• Review precedents and global best practices
  • Developed draft
  • Stakeholder and Focus Group consultation and condominium tenant focus group sessions (draft targets and requirements were reviewed).
  • Stakeholder feedback was used to further refine the requirements
  • Analyzing the synergies related to other existing green building standards that most developers would likely be familiar with, such as LEED, the Toronto Green Standard, and the City of Toronto Green Roof Bylaw
  • Analyze cost impacts to confirm feasibility
  • Finalize MGBR

Primary Drivers:

Market transformation

  • Pushing the bar on sustainability
  • Implementing Sustainability Framework
  • Moving towards Climate Positive

Champions:

  • OPA for funding support
  • Waterfront Toronto’s CEO and Sustainability Department for execution (with consultant Halsall)

Obstacles:

Obstacles: n/a 

 

 

Opportunities:

MGBR are embedded into Development Agreements between Waterfront Toronto and developers, enabling its compliance (Waterfront Toronto holds Letters of Credit).

Obstacles:

No developer partner has completed a building to date using the MGBR. As a result no data is available on actual performance and efficiency. However, the Waterfront Toronto Carbon Tool, which incorporates the MGBR, predicts the following: 39% energy savings; 42% potable water use savings; 36% savings in waste landfilled; and 36% savings of carbon related to materials. This amounts to a total carbon (primary and secondary) savings of 32%. 

Opportunities:

  • OPA energy efficiency incentive program to help developers meet energy targets
  • Some overlapping targets with Toronto Green Standard Tier 1  and 2

Outcome:

The Carbon Tool outputs for the West Don Lands, comparing scenario 1 (which includes the MGBR) to the baseline, predict the following: 39% energy savings; 42% potable water use savings; 36% savings in waste landfilled; and 36% savings of carbon related to materials. This amounts to a total carbon (primary and secondary) savings of 32%.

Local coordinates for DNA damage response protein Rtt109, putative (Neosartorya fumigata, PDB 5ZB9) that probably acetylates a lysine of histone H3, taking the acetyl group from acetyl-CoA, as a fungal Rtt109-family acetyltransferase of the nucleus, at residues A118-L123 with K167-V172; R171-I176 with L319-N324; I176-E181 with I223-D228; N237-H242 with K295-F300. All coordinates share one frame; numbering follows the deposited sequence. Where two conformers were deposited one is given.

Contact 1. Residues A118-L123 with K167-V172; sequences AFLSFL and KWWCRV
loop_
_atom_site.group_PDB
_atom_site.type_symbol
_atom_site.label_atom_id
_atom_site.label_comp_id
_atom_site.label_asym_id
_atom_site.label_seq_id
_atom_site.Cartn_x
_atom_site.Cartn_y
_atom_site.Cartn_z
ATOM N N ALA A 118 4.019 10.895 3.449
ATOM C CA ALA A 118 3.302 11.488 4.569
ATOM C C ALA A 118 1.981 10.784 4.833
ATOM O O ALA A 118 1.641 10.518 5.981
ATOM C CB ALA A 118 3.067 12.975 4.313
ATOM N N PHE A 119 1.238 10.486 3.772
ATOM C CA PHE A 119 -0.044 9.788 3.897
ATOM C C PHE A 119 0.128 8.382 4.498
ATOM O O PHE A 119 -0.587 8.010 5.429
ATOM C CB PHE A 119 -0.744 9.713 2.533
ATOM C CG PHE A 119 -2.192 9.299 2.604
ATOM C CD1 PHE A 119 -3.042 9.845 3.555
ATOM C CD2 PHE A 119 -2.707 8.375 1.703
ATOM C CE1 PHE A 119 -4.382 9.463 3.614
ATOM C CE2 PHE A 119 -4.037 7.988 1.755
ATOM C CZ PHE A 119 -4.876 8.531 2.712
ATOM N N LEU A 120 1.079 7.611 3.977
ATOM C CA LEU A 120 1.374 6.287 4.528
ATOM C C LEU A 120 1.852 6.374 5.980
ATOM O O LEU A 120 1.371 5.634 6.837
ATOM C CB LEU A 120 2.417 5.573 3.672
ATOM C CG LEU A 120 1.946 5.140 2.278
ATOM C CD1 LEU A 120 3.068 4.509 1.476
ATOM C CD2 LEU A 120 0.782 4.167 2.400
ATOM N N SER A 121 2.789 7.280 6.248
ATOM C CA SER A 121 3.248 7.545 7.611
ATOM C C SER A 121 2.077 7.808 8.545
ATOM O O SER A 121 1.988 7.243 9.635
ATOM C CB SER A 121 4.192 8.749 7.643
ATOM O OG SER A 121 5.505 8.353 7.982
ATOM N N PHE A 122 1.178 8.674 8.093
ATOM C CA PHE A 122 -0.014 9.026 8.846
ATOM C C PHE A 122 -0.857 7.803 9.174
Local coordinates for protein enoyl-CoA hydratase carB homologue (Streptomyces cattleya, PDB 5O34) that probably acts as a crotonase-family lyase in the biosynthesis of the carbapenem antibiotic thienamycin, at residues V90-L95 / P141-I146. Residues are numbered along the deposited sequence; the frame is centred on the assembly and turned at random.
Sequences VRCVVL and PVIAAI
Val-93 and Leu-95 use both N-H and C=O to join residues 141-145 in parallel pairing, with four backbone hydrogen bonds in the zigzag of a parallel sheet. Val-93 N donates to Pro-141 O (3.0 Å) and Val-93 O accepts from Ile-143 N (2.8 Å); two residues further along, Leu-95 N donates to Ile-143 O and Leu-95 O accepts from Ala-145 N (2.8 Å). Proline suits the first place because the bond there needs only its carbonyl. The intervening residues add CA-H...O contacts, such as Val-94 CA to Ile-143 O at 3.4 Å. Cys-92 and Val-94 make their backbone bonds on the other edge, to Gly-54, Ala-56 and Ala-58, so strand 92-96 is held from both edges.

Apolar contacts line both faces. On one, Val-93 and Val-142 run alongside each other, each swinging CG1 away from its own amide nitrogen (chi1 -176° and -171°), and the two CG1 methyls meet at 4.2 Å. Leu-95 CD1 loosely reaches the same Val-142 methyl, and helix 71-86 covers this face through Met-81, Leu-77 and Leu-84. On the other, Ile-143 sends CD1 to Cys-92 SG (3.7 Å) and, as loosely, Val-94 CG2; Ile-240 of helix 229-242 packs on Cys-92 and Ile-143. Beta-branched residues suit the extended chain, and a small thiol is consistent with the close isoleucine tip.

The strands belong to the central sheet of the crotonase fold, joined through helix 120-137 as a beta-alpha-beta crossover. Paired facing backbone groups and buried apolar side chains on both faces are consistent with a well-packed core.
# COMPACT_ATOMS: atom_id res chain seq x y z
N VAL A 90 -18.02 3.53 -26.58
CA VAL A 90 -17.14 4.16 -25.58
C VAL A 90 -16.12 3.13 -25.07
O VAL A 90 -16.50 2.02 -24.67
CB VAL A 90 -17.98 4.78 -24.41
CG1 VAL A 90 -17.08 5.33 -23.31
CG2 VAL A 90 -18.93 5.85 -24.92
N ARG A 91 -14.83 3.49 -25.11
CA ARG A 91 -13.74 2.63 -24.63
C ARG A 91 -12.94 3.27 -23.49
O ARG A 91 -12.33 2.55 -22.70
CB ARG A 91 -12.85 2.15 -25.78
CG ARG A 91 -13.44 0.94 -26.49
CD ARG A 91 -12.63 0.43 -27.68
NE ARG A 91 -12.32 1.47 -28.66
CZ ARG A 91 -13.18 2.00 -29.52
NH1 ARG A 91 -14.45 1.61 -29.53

Lessons Learned:

  • Important to align with other requirements such as the City of Toronto Green Standard and Green Roof Bylaw. This prevents unnecessary duplication and / or contradiction of targets.  
  • Consultation with stakeholder and focus groups important process to gain insight and consensus from those that will be directly and indirectly affected by MGBR
  • Economic impact important to determine market feasibility

Applicability Across Ontario:

Waterfront Toronto’s success with the MGBR is intended to pave the way for municipalities or any entity that can incent builders through development agreements or planning approvals, to implement similar green building standards. 

Similar Tools Used by Other Municipalities:

  • City of Toronto Green Standard
  • LEED New Construction

Further Information:

http://www.waterfrontoronto.ca/our_waterfront_vision/our_future_is_green/green_building_requirements